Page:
[A] very large percentage of jobs are, on some level, essentially routine and repetitive in nature. ...[A]s both hardware and software continue to advance, a large fraction of these job types are ultimately going to be susceptible to machine or software automation. ...
It seems to me that, as automation penetrates nearly everywhere, there must come a "tipping point," beyond which the overall economy is simply not labor intensive enough to continue absorbing workers who lose their jobs due to automation (or globalization). Beyond this point, businesses will be able to ramp up production primarily by employing machines and software--and structural unemployment then becomes inevitable.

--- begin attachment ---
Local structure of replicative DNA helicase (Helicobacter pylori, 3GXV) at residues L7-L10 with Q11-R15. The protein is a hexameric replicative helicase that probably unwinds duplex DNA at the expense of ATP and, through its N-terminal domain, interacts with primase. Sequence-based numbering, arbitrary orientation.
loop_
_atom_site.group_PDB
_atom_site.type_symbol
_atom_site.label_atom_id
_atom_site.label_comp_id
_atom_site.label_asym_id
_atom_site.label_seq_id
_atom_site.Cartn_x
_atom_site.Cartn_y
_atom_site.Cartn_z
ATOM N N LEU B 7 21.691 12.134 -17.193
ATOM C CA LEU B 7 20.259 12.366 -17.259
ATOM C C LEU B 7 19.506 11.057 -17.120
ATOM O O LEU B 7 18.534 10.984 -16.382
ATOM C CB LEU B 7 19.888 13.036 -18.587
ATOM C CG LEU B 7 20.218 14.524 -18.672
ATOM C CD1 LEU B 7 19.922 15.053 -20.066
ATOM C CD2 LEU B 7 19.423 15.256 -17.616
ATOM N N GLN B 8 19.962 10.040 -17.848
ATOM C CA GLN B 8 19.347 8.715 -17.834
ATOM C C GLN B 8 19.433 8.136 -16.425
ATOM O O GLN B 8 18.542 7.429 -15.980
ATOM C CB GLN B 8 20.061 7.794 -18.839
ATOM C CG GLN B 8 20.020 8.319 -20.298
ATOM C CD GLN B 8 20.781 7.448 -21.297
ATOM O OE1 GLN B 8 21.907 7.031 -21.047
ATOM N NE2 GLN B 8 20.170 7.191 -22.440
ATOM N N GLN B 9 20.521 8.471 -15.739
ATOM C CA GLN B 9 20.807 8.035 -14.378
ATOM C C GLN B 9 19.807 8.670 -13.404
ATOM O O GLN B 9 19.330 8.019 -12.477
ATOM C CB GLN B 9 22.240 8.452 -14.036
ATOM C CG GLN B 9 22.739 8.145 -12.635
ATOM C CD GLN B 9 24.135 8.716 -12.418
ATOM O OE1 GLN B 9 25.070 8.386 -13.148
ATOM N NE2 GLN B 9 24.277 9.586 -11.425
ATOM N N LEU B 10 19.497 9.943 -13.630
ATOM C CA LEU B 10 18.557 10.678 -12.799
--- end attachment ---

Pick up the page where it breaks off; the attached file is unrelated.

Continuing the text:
If we reach that point, then I think we also have a serious problem with consumer demand. If automation is relentless, then the basic mechanism that gets purchasing power into the hands of consumers begins to break down. As a thought experiment, imagine a fully automated economy. Virtually no one would have a job (or an income); machines would do everything. So where would consumption come from? If we're still considering a market (rather than a planned) economy, why would production continue if there weren't any viable consumers to purchase the output? Long before we reached that extreme point of full automation, it seems pretty clear that mass-market business models would become unsustainable.
Friday, November 06, 2009
Automation, unemployment and the market economy
Could Advancing Job Automation Technology Cause Structural Unemployment?: